If pro-life advocates want to help pro-choice people change their minds about abortion, then they must understand arguments about bodily autonomy and how to respond to them in a persuasive way. In his recent video, How To Destroy The “Best” Reproductive Rights Argument, Matt Walsh draws attention to these types of arguments, explains that they are critical to the modern pro-choice position, and then lists his five problems with how bodily autonomy arguments attempt to justify abortion.

At Equal Rights Institute our staff has collectively had thousands and thousands of conversations with lay pro-choice people on college campuses in the United States, and these experiences have helped us understand what typical pro-choice people actually mean by when they make easily misunderstood statements. While Walsh is right to respond to bodily rights arguments directly and he makes some good responses, he also gives responses that are based on the same understandable mistakes that most pro-life people make.

Screenshot from Matt Walsh YouTube video response to bodily autonomy arguments

Image source: YouTube

Bodily Autonomy Misconceptions

Pro-choice arguments from bodily autonomy are extremely confusing for many pro-life advocates because there is a profound cultural gap between pro-life and pro-choice people. We don’t just disagree about premises in our arguments; our whole mindset on the issue is radically different. Pro-life people are naturally inclined to focus the conversation on the baby while pro-choice people focus their attention to the woman. Sometimes this causes pro-life people to misunderstand pro-choice arguments and assume that everything comes down to the personhood of the unborn. Walsh correctly explains that this is a problem because that is not the only piece of the debate. He wants pro-life advocates to understand that there is another way to defend the pro-choice position in the abortion debate, and he wants us to understand how to refute it. He explains that personhood, while critical to understanding the immorality of abortion, is not what is driving many abortion conversations when we talk with pro-choice people. When pro-choice people bring up bodily autonomy, they are not attempting to refute the pro-life personhood argument.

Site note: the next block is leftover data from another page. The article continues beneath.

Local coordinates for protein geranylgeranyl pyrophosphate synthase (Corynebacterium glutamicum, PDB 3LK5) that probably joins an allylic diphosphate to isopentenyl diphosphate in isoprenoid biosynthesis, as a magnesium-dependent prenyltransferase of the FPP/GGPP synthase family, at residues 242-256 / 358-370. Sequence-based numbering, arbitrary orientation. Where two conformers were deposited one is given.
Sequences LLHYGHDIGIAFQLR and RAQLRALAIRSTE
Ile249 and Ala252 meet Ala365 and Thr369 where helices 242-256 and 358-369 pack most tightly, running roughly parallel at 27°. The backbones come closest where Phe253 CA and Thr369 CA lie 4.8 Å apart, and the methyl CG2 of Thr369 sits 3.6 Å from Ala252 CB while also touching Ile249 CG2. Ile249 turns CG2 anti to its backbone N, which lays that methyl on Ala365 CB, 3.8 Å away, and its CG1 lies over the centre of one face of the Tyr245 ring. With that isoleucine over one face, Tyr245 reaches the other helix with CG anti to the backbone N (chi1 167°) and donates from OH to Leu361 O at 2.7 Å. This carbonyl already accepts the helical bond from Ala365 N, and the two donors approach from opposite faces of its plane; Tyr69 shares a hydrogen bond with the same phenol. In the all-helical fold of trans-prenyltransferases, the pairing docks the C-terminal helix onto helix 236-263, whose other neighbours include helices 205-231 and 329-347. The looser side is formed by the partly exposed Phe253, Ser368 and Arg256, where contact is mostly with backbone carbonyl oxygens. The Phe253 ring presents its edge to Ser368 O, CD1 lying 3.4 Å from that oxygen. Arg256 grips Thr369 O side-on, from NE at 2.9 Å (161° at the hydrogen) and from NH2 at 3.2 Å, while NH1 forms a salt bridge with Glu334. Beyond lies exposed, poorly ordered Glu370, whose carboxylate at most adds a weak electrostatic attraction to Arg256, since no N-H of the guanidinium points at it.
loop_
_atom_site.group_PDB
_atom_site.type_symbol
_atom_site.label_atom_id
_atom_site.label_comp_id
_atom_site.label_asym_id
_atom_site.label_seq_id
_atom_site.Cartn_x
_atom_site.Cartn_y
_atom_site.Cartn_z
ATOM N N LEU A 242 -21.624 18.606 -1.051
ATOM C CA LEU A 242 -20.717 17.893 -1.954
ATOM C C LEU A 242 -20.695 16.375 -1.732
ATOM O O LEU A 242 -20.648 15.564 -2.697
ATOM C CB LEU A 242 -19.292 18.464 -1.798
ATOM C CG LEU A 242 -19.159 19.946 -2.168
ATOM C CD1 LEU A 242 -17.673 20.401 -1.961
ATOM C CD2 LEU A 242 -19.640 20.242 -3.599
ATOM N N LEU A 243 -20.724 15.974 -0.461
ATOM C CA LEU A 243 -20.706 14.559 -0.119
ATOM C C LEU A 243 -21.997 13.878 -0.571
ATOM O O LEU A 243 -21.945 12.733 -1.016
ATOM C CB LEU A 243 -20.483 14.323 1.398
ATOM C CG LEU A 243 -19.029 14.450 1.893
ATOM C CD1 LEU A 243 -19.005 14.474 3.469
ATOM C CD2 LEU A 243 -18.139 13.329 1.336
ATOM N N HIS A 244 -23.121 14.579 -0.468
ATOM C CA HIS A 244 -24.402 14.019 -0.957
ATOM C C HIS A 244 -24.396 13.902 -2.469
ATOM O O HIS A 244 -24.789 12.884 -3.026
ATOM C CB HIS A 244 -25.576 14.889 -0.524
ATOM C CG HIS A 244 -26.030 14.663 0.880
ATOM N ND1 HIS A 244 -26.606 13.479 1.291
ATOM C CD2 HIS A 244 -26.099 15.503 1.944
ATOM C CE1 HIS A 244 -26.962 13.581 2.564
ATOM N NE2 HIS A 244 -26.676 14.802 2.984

Walsh goes on to describe an argument that personhood begins when the mother decides. In other words, the argument claims that because a woman has bodily autonomy she should be allowed to decide if and when her unborn child should be considered a valuable person. He goes on to explain the metaphysical absurdity of an argument like this because it claims that the mother has some “supernatural ability to grant and resend humanity to or from her child.” This argument is so bizarre and fringe that it does not play a role in ordinary bodily rights conversations. The vast majority of pro-choice people do not actual use arguments like this one. While our staff has seen this type of reasoning on very rare occasions, it is confusing and unhelpful to pro-life people to tell them that it is a major part of the bodily rights debate. I fear it will cause them to expect to find it and wrongfully interpret other, more reasonable pro-choice statements as being indicative of the weird, fringe argument.

Pro-lifers, this is a strawman. Click here to understand why.